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Rohit unlocks overseas success chamber - Finally

Picture for blog post Rohit unlocks overseas success chamber - Finally

James Clear’s International Best Seller ‘Atomic Habits’ delved deep into the human psychology of improving constantly if something is taken with genuine curiosity. One of the ideas that Clear wanted to propagate goes something like this - “Habits are the compound interest of self-improvement”. 

Only Rohit Sharma can tell if he was reading Clear’s theories during his 14-day Quarantine in Sydney last December but there is every chance that many motivational speakers are already charting his journey in the last year to prove their own theories about success, persistence, and resilience. Since his first overseas innings as a Test opener in Melbourne, Rohit has veered two spectrums of Test match batting - at one moment in complete control and then a compulsive pull to throw away his wicket - but never lacked the promise to go big.

The moment Rohit was dismissed on 36 in the first innings of the Nottingham Test last week, there was genuine frustration from the Indian cricket fans. For that innings provided a sneak-peak to a potential big score, but all it took was a misjudged pull to bring the tyranny down. Fast forward to Lord’s four days later, the Mumbaikar turned one of the most difficult propositions to a percentage option in order to score his first half-century in England. His 83 was the ultimate reward for his perseverance.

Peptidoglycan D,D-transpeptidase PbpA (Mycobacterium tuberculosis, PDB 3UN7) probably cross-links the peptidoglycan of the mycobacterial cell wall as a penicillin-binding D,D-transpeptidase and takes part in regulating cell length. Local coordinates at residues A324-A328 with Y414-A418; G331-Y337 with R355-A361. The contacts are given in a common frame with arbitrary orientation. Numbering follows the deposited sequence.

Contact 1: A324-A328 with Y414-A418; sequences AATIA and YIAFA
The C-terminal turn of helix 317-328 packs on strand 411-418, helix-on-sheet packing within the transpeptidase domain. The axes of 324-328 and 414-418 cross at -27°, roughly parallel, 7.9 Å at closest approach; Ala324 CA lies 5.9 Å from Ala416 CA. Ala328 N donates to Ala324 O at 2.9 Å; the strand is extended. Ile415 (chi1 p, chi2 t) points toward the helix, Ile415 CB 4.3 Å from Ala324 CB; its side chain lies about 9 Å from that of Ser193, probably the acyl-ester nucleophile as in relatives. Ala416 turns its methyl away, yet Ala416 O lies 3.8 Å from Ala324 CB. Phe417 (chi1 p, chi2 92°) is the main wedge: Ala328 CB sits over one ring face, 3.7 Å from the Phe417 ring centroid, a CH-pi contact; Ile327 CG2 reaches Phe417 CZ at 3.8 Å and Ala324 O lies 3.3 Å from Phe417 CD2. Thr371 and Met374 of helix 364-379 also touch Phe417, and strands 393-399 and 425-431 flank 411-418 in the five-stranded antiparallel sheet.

Even though his runs came at a good strike rate of 57.24, there was a conscious method to his process. In the first couple of overs from James Anderson, Indian openers left alone 8 out of 12 balls. But Anderson decided to make them play at every ball in his third over. A tentative Rohit would have been caught in the trap like he was against Lungi Ngidi in South Africa in 2018 or in the 2014 Southampton Test. However, a clearer understanding of his own approach and by extension, the bowling plans of the opposition allowed him to hang in there. To put that into perspective, since August 2018, while playing in England, 37% of openers have lost their wicket in the first 20 balls they faced but Rohit has already played 286 balls in two completed innings this series.

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